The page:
question into routing in ccnp r&s to mr/keith bogart











hello my sir

 


iam into lecture 22 : tcp overview


 


i cannot understand your explain about window size & maximum segment size 

















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answer from mr/keith bogart



Just like Layer-2 protocols (such as Ethernet) have a maximum size…TCP has a maximum size it must adhere to when creating initial TCP segments.  This maximum size is called the TCP MSS (Maximum Segment Size).  This is something that one TCP system tells another TCP system when the initial TCP 3-way handshake is taking place.  This ensures that one TCP system won’t create a segment that is larger than what the receiver can receive.
 
Imagine if your laptop has multiple, simultaneous TCP sessions running.  Maybe you have five browser tabs open, your email client, and a file transfer window running that is downloading a large file.  Your memory buffers that are receiving all of these TCP segments from multiple sources might start to get overwhelmed and you might not have enough memory to process every TCP segment that is being sent to you.  The TCP sliding window is a mechanism of TCP that allows your laptop to signal to a TCP sender (maybe the application that is downloading a large, TCP file to you) that it should slow down.  The sliding window provides a way for you to tell the sending, “I can only receive 5-TCP segments at-a-time right now…and then you’ll have to pause while I acknowledge them”.  If you have plenty of memory and only a few TCP sessions running on your laptop, your current sliding window might indicate that you can receive up to 10-segments from any sender and then you’ll acknowledge them.  If you start running low on memory, your laptop can lower that sliding window to something less (maybe 3-segments).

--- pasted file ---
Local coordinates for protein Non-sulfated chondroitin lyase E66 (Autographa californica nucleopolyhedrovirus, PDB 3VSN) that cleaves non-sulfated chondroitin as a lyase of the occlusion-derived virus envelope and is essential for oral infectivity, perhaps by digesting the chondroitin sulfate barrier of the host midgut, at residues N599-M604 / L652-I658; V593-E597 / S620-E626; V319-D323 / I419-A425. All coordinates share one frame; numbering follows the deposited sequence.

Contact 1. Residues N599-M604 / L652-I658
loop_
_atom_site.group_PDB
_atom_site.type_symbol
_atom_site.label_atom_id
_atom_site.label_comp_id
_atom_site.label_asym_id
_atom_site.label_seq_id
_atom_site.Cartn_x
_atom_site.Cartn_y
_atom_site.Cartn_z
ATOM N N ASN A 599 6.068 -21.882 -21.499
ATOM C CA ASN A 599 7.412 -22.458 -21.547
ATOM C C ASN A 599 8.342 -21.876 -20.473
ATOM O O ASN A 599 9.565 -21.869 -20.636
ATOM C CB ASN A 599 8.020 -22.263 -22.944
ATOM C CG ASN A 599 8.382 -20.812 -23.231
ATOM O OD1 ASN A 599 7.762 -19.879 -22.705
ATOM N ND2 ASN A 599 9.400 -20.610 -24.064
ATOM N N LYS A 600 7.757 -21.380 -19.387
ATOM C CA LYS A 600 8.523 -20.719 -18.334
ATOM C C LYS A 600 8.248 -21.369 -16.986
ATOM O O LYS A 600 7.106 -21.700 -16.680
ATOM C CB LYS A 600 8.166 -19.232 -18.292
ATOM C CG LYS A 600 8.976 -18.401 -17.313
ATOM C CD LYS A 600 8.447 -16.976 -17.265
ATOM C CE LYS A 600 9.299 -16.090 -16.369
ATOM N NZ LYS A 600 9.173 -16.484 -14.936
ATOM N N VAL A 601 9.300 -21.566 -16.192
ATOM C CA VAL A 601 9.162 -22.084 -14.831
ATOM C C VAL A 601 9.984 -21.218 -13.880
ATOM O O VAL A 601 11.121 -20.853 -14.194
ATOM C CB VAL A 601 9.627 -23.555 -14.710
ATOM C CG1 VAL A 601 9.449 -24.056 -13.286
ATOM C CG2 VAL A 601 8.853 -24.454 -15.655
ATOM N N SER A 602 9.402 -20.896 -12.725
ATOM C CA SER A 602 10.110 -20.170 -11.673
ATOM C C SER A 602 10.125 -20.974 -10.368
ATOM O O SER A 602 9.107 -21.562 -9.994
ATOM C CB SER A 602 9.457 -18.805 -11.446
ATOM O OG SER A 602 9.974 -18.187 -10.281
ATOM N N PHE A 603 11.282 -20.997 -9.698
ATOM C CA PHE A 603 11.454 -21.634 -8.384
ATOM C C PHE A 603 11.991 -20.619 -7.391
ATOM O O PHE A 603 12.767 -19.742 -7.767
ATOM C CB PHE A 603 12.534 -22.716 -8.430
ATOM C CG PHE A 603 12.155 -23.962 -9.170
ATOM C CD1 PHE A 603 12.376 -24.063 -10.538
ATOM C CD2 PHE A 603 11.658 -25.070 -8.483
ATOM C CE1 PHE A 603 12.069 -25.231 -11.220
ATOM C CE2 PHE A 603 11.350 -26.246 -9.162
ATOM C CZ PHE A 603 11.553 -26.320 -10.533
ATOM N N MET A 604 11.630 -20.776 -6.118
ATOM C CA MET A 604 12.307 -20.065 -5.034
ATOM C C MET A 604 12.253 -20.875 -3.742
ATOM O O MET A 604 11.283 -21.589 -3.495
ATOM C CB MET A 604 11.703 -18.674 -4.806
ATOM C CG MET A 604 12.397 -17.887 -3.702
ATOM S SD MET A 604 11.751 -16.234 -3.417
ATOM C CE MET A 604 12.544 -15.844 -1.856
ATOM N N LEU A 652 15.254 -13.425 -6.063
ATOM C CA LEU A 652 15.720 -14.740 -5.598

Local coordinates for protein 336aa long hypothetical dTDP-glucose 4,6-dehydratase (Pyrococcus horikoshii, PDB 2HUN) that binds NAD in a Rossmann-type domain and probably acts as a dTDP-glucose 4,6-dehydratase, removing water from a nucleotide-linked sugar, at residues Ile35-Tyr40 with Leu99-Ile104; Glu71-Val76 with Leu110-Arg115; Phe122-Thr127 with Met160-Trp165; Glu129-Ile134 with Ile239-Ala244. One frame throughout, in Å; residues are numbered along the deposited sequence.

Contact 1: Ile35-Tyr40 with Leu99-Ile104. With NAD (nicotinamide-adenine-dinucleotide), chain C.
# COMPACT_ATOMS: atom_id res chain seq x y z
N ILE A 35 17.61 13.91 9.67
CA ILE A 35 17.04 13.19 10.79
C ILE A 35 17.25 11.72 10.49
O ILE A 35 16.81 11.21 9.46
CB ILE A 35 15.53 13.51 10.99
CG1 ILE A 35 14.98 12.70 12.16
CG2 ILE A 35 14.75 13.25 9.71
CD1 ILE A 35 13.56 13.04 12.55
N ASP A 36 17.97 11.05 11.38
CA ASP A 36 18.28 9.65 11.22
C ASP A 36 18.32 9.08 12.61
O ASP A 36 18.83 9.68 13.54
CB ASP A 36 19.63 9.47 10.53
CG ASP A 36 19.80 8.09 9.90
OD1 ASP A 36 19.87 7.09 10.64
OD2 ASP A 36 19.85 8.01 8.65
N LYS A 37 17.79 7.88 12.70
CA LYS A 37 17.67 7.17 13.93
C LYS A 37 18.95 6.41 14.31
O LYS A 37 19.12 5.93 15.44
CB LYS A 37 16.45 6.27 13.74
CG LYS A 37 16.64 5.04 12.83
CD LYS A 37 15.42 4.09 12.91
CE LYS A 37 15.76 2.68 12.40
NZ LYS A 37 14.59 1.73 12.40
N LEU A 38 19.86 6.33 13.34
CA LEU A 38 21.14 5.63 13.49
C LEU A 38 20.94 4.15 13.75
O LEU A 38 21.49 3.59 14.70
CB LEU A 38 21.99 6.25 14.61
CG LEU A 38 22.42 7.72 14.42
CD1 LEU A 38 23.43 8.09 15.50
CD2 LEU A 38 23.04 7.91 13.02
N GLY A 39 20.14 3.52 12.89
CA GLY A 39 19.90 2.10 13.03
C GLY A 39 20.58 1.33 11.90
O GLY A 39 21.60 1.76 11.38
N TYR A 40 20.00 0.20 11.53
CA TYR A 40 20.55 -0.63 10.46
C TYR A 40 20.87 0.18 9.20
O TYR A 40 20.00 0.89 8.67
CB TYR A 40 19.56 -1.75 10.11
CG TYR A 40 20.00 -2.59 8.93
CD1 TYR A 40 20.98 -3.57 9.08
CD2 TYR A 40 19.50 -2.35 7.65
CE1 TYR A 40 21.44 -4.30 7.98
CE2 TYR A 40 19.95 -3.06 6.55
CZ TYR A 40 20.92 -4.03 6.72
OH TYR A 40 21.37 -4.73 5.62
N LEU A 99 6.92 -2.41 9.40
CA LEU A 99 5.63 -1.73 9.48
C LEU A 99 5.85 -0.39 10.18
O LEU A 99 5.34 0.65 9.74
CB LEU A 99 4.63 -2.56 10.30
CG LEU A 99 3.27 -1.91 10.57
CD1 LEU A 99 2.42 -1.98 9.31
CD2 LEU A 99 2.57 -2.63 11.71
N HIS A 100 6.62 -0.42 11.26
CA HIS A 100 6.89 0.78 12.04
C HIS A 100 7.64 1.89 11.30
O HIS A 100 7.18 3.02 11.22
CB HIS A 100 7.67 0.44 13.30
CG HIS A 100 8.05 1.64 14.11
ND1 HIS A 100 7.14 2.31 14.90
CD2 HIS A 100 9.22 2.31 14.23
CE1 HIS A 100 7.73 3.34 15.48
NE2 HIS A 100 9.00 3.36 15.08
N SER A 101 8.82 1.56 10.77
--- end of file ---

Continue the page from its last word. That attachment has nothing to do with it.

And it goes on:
In this way, the TCP sliding window ensures that no single TCP session will overwhelm your memory buffers forcing data to be discarded.
 
Hope that helps!
Keith
 







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